The mental illness is thought to be related to Obsessive Compulsive Disorder and makes it difficult for a person to determine what's valuable and what isn't.
Hoarding affects entire families, forcing children of hoarders to keep secrets about a parent's debilitating compulsion. Many children also fear becoming hoarders themselves.
"It was definitely a secret. There were only a few friends who got to see the inside of the house."Holly Sabiston, child of a hoarder
Holly Sabiston grew up with a mother who compulsively shopped and hoarded so much that the family had to take out three mortgages on their Kansas City home.
Sabiston told Here & Now's Monica Brady-Myerov that her mother was terrified of others learning about her illness, and so she prohibited Sabiston from having friends over for sleepovers.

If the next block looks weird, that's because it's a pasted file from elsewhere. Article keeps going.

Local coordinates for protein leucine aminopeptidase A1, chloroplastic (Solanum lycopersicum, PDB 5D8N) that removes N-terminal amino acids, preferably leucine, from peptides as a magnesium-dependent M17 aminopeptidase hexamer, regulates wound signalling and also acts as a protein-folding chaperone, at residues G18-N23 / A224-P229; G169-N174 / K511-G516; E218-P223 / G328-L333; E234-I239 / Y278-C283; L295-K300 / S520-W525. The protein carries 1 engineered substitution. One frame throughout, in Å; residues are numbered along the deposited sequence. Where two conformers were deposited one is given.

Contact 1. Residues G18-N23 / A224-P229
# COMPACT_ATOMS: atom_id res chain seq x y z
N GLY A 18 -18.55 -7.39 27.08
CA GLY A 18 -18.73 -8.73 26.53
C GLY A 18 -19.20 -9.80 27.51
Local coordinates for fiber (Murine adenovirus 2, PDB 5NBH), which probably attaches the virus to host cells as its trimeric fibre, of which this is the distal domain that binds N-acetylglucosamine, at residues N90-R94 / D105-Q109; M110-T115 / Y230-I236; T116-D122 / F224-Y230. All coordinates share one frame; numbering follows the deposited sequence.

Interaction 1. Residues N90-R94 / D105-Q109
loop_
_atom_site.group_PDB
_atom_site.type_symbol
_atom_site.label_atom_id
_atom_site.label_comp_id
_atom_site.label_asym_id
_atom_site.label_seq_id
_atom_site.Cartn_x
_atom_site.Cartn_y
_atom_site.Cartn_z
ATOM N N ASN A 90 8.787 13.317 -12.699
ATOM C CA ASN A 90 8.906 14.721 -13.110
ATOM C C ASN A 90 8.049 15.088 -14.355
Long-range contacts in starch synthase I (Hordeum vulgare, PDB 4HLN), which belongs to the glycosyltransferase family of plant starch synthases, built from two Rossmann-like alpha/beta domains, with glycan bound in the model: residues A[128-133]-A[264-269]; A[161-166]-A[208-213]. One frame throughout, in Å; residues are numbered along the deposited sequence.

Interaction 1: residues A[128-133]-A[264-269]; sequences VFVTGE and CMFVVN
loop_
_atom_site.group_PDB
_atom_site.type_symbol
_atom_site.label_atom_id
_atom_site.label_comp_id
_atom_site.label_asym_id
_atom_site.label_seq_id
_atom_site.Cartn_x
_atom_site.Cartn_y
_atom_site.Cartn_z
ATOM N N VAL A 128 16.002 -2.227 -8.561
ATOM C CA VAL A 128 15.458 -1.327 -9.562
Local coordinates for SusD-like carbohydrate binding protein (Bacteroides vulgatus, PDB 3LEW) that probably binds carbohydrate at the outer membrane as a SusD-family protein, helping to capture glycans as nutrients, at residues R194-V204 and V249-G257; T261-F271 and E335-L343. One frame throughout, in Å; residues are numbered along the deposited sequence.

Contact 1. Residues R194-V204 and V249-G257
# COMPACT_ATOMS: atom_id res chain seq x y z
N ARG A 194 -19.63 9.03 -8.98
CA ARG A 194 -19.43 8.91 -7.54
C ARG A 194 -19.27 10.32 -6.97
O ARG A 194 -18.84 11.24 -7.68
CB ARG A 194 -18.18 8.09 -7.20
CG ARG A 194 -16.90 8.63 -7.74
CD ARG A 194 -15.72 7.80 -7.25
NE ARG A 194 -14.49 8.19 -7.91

"It was definitely a secret," she said, "There were only a few friends who got to see the inside of the house."
Sabiston is now an artist, and depicts the piles of junk that are a result of compulsive hoarding in her paintings.
Randy Frost, Ph D., professor of psychology at Smith College explains in a video that the best approach for dealing with someone who compulsively hoards is to sit down and talk with them about it. He cautions family members from trying to throw get rid of possessions in an attempt to help.
"The worst thing you can do is to go in and throw things away while they're not around...in the long run these attempts are usually failures," he said.
Frost says the key is to get the hoarder to recognize and understand that there is a problem, and to attend a hoarding treatment program.
- Holly Fisher Sabiston, daughter of a hoarder
This segment aired on July 19, 2011.
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